Structure of Beta-Antithrombin and the Effect of Glycosylation on Antithrombin'S Heparin Affinity and Activity.Mccoy, A.J., Pei, X.Y., Skinner, R., Abrahams, J.-P., Carrell, R.W.
(2003) J Mol Biol 326: 823
- PubMed: 12581643
- DOI: 10.1016/s0022-2836(02)01382-7
- Primary Citation of Related Structures:
1E03, 1E04, 1E05
- PubMed Abstract:
Antithrombin is a member of the serpin family of protease inhibitors and the major inhibitor of the blood coagulation cascade. It is unique amongst the serpins in that it circulates in a conformation that is inactive against its target proteases. Activation of antithrombin is brought about by a conformational change initiated upon binding heparin or heparan sulphate ...
Antithrombin is a member of the serpin family of protease inhibitors and the major inhibitor of the blood coagulation cascade. It is unique amongst the serpins in that it circulates in a conformation that is inactive against its target proteases. Activation of antithrombin is brought about by a conformational change initiated upon binding heparin or heparan sulphate. Two isoforms exist in the circulation, alpha-antithrombin and beta-antithrombin, which differ in the amount of glycosylation present on the polypeptide chain; beta-antithrombin lacks the carbohydrate present at Asn135 in alpha-antithrombin. Of the two forms, beta-antithrombin has the higher affinity for heparin and thus functions as the major inhibitor in vivo even though it is the less abundant form. The reason for the differences in heparin affinity between the alpha and beta-forms have been shown to be due to the additional carbohydrate changing the rate of the conformational change. Here, we describe the most accurate structures of alpha-antithrombin and alpha-antithrombin+heparin pentasaccharide reported to date (2.6A and 2.9A resolution, respectively, both re-refinements using old data), and the structure of beta-antithrombin (2.6A resolution). The new structures have a remarkable degree of ordered carbohydrate and include parts of the antithrombin chain not modeled before. The structures have allowed a detailed comparison of the conformational differences between the three. They show that the structural basis of the lower affinity for heparin of alpha-antithrombin over beta-antithrombin is due to the conformational change that occurs upon heparin binding being sterically hindered by the presence of the additional bulky carbohydrate at Asn135.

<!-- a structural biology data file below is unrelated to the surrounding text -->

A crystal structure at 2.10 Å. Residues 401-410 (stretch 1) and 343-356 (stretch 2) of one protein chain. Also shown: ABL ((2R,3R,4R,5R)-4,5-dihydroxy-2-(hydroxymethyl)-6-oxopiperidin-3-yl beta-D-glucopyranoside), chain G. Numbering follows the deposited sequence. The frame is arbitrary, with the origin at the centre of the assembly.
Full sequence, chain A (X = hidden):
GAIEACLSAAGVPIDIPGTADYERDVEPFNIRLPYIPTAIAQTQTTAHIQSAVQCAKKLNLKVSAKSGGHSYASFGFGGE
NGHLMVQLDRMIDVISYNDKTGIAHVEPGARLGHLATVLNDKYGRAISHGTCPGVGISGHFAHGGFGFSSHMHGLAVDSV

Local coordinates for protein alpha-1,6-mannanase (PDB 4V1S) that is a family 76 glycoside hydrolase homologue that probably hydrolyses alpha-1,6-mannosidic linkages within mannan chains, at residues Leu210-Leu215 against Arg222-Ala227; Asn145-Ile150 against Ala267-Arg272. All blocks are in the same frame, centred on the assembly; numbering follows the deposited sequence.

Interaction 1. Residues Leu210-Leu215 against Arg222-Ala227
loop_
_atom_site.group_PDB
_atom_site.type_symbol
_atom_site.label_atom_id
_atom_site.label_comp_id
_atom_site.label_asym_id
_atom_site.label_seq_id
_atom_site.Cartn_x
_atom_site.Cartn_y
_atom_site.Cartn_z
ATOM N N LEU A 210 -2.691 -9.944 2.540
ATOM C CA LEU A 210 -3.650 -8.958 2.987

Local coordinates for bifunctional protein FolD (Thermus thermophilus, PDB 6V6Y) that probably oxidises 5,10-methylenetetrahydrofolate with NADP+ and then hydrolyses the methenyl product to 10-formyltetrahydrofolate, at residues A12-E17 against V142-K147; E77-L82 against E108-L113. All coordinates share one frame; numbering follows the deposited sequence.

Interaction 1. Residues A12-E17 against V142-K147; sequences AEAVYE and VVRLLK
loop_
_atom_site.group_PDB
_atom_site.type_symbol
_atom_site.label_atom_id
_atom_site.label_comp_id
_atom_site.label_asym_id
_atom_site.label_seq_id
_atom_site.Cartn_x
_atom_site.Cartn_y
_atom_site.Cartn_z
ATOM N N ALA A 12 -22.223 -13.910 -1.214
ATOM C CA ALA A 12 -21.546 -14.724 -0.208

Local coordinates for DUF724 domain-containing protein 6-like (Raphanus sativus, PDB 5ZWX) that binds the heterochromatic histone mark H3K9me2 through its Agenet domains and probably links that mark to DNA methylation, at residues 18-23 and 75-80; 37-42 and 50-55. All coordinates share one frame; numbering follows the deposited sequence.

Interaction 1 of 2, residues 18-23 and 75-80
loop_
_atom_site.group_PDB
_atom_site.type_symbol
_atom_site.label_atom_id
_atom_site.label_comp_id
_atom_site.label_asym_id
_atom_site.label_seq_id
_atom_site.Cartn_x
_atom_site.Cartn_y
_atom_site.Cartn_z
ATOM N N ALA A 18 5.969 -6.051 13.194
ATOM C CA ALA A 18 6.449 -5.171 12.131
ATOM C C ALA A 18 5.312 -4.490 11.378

Department of Haematology, Cambridge Institute for Medical Research, University of Cambridge, Wellcome Trust/MRC Building, Hills Road, Cambridge CB2 2XY, UK.